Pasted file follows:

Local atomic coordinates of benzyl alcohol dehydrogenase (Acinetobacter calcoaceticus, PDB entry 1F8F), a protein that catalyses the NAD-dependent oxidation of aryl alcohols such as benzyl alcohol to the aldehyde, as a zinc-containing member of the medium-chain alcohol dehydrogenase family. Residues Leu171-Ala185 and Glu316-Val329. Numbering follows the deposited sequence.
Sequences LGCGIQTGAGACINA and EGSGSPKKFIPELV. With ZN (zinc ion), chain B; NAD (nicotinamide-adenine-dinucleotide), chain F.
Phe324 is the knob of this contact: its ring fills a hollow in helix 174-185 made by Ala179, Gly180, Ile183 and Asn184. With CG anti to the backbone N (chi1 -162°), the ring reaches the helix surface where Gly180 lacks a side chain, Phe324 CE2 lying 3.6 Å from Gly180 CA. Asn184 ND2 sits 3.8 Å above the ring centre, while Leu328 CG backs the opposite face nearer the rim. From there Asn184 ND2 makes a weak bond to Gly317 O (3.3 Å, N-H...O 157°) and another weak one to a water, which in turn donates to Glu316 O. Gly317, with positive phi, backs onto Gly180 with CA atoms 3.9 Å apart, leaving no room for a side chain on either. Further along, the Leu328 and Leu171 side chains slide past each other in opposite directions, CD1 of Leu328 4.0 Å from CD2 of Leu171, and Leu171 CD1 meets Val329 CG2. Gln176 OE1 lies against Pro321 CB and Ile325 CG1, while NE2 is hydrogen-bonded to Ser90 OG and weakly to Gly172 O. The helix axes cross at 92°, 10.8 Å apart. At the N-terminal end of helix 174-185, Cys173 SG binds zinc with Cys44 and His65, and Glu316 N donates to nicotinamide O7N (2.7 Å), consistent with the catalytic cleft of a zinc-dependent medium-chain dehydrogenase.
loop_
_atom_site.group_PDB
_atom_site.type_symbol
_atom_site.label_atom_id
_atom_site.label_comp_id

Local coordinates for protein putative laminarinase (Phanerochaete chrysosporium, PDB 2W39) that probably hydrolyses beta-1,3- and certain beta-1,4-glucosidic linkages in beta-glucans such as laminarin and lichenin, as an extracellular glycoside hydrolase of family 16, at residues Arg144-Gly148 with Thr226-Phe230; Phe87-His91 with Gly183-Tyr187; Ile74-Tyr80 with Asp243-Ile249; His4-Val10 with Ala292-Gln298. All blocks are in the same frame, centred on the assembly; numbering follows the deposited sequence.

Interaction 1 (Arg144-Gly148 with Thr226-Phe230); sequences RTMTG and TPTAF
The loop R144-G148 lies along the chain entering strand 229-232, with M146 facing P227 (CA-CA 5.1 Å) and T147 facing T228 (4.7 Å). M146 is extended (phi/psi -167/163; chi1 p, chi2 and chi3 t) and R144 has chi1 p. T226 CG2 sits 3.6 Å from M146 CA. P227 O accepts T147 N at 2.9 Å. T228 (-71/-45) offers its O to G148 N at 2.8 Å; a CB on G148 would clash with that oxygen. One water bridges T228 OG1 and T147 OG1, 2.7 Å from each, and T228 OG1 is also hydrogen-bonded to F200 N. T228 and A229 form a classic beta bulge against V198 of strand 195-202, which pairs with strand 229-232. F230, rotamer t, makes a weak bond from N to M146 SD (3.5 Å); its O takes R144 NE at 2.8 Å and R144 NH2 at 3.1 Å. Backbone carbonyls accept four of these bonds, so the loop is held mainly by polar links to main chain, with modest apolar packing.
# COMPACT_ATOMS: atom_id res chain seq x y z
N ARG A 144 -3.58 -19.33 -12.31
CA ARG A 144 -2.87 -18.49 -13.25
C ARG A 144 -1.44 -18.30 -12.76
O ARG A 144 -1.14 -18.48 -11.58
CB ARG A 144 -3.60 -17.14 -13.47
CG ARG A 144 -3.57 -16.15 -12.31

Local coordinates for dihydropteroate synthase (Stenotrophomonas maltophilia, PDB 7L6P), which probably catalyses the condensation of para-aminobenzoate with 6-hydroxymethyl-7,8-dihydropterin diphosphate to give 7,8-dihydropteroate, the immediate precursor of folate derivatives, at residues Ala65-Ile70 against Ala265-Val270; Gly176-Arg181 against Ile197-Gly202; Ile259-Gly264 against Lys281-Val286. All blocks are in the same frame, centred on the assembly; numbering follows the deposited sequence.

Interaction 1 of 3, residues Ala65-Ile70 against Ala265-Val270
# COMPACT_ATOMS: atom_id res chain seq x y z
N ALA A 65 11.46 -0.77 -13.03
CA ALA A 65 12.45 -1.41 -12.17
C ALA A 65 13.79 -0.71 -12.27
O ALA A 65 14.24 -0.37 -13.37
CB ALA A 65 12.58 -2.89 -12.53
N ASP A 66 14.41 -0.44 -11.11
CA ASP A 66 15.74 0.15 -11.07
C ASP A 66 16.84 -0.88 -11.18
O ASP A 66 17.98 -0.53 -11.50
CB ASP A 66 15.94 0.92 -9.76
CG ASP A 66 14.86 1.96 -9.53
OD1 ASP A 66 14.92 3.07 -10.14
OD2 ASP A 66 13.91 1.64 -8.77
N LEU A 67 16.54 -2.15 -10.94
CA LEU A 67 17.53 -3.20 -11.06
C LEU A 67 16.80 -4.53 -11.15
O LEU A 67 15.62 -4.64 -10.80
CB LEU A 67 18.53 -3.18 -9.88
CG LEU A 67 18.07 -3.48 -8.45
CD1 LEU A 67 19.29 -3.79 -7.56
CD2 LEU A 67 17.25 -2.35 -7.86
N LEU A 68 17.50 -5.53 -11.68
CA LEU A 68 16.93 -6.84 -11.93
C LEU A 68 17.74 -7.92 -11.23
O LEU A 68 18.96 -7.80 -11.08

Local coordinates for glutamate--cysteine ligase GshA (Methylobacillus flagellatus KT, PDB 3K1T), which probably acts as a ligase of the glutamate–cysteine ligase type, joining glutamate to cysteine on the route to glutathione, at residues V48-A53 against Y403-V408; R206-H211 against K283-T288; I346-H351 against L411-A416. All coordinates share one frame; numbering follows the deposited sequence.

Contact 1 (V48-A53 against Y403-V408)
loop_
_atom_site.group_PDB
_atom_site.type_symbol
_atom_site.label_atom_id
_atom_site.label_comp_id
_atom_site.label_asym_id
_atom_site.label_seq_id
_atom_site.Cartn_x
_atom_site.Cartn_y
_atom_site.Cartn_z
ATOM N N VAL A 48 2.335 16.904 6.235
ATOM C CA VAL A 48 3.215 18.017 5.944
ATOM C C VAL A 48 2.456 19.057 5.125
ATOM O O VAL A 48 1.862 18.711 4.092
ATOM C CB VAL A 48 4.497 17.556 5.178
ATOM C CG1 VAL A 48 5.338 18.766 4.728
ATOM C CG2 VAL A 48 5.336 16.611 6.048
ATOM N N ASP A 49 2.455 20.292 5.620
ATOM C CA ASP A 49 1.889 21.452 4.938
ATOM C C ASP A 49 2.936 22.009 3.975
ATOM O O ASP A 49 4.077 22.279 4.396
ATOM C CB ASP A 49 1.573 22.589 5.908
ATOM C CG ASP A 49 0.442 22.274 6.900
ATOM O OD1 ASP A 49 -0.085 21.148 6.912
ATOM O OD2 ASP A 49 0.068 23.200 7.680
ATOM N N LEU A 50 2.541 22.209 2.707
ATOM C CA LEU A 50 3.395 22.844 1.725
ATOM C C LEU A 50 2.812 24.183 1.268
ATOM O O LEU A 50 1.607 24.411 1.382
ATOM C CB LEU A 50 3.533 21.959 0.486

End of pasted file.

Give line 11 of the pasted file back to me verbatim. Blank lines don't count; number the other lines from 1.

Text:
The loop R144-G148 lies along the chain entering strand 229-232, with M146 facing P227 (CA-CA 5.1 Å) and T147 facing T228 (4.7 Å). M146 is extended (phi/psi -167/163; chi1 p, chi2 and chi3 t) and R144 has chi1 p. T226 CG2 sits 3.6 Å from M146 CA. P227 O accepts T147 N at 2.9 Å. T228 (-71/-45) offers its O to G148 N at 2.8 Å; a CB on G148 would clash with that oxygen. One water bridges T228 OG1 and T147 OG1, 2.7 Å from each, and T228 OG1 is also hydrogen-bonded to F200 N. T228 and A229 form a classic beta bulge against V198 of strand 195-202, which pairs with strand 229-232. F230, rotamer t, makes a weak bond from N to M146 SD (3.5 Å); its O takes R144 NE at 2.8 Å and R144 NH2 at 3.1 Å. Backbone carbonyls accept four of these bonds, so the loop is held mainly by polar links to main chain, with modest apolar packing.